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$24M in grants to help fuel Mind Trust’s second act

January 11, 2019

Education reform group The Mind Trust has spent more than a decade pushing dramatic changes in the way schools in Indianapolis can operate—changes that have largely come to pass.

Charter schools have flourished in the city and are operating within the Indianapolis Public Schools district as partners, not competitors. Educator-training groups like Teach for America have placed more than 1,400 teachers in local schools.

And political leaders have largely bought into The Mind Trust vision.

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But now, The Mind Trust, deep in its execution phase, is seeking to prove its vision is working for kids. Armed with three new grants totaling $24.4 million, the not-for-profit will continue opening schools and create a support system for those that already exist.

The challenge sits in the lap of Brandon Brown, the CEO who took over for founder David Harris when he left in 2018 to join a new national education reform group he helped found.

Brown called the grants “a really exciting validation of the groundbreaking work that’s happening here.”

“It’s not lost on us that raising $24.4 million in such a short amount of time is an immense responsibility that we carry to ensure the resources are used wisely and are going toward the kids that need them the most,” he said.

Brown, who previously was director of charter schools for the city of Indianapolis, takes the responsibility to “stay ahead of the curve and evolve” seriously.

Harris Harris

“What we don’t want to see happen here is for the reformers to become the establishment,” Brown said. “One of the roles of The Mind Trust is to ensure that doesn’t happen.”

In some education-reform-heavy cities, like New Orleans, he said, “once you get to a certain scale, it’s hard to continue the same urgency and the same truly innovative thinking that was the reason you got to that scale.”

So The Mind Trust is embarking on a new phase of its “high-quality schools plan,” stepping up its fundraising to tackle new and growing challenges. And it’s trying to gain more grassroots support along the way.

The not-for-profit has received the three newest grants from one national and two local entities for its next few years of work, bringing the total raised by The Mind Trust in 2018 to nearly $30.4 million. Since its 2006 inception, the group has raised more than $108 million.

The primary grant, $18 million, came from The City Fund, a new national group founded in part by Harris. It is The Mind Trust’s largest grant ever, and its purpose is to help expand local charter and innovation network schools.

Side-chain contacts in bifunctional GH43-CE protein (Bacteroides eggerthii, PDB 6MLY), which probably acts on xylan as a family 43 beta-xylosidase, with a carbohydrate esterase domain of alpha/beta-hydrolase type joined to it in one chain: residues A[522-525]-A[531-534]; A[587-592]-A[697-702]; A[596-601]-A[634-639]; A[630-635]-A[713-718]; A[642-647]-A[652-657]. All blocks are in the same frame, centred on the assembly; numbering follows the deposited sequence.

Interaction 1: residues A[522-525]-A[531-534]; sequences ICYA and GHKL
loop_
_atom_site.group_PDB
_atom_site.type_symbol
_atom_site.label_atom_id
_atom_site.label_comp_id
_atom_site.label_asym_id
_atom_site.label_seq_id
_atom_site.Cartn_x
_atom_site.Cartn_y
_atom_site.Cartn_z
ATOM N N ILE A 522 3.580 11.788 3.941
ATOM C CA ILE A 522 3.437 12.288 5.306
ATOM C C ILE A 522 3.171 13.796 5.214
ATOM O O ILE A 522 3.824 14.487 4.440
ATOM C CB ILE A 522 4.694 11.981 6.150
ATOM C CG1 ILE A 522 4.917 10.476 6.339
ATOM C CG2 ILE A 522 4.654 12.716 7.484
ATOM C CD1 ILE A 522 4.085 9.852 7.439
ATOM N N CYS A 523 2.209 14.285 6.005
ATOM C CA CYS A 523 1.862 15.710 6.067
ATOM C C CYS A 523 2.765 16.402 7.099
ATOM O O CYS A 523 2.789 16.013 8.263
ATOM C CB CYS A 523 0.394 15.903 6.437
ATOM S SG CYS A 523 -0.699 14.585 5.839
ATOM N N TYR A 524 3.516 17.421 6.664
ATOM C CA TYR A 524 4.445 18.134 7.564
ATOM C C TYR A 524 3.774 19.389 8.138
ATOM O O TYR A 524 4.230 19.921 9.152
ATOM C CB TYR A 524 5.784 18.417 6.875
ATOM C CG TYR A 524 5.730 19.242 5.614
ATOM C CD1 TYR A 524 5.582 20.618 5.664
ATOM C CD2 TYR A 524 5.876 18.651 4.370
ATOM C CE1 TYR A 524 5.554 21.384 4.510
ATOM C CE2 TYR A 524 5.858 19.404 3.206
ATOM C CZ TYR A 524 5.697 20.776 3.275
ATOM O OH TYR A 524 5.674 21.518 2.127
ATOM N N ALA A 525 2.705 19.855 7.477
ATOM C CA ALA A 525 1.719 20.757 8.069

“I think Indianapolis is on exactly the right path,” Harris said. “Having been involved in this work for almost 20 years, it would be hard to imagine saying that 10 years ago. We should, to a large degree, keep doing what we’re doing, which is a unique position for a city to be in. We don’t need any sort of big legislative change. We just need to continue to execute.”

The Mind Trust also received $3.42 million from Lilly Endowment Inc. to support Teach for America and the Indianapolis Teaching Fellows program operated by TNTP (formerly The New Teacher Project). The third grant—$3 million—came from the Richard M. Fairbanks Foundation to support The Mind Trust’s operations.

patel-amar-nfp-exec Patel

Teach for America’s Indianapolis leader, Amar Patel, told IBJ the group will use the grant to grow its number of corps members and alumni from 700 today to 1,000 by 2023. Also by that year, it will seek to have more than 50 percent of incoming corps members identify as racial minorities.

The Mind Trust intends, for now, to keep up its current pace incubating new schools, which it does by awarding paid fellowships to promising school leaders to develop an idea for a new school.

IPS can then adopt and implement primarily by restarting an existing school. The Mind Trust is incubating about six schools a year, but not all the ideas have led to a new school.

Many of those that have opened are among the 18 innovation schools within IPS. Innovation schools—a term defined by a relatively new state law, one advocated by The Mind Trust—are autonomous and their teachers are not involved in the IPS union or subject to the whims and bureaucracy of the central office.

But The Mind Trust is also trying to expand past its bread-and-butter work. It’s not all about helping to launch new schools.

‘Sink or swim’

The grants, especially The City Fund grant, will also allow the not-for-profit to step up its support work for existing schools.

“It’s not enough to recruit great leaders and then let them sink or swim,” Brown said. “We need to recruit great leaders and then give them all the supports and tools necessary.”

McNeal McNeal

Janet McNeal, president of Indianapolis Classical Schools, which runs Herron and Riverside high schools, said she supports that vision. She said a lot of national funders are interested primarily in funding new schools.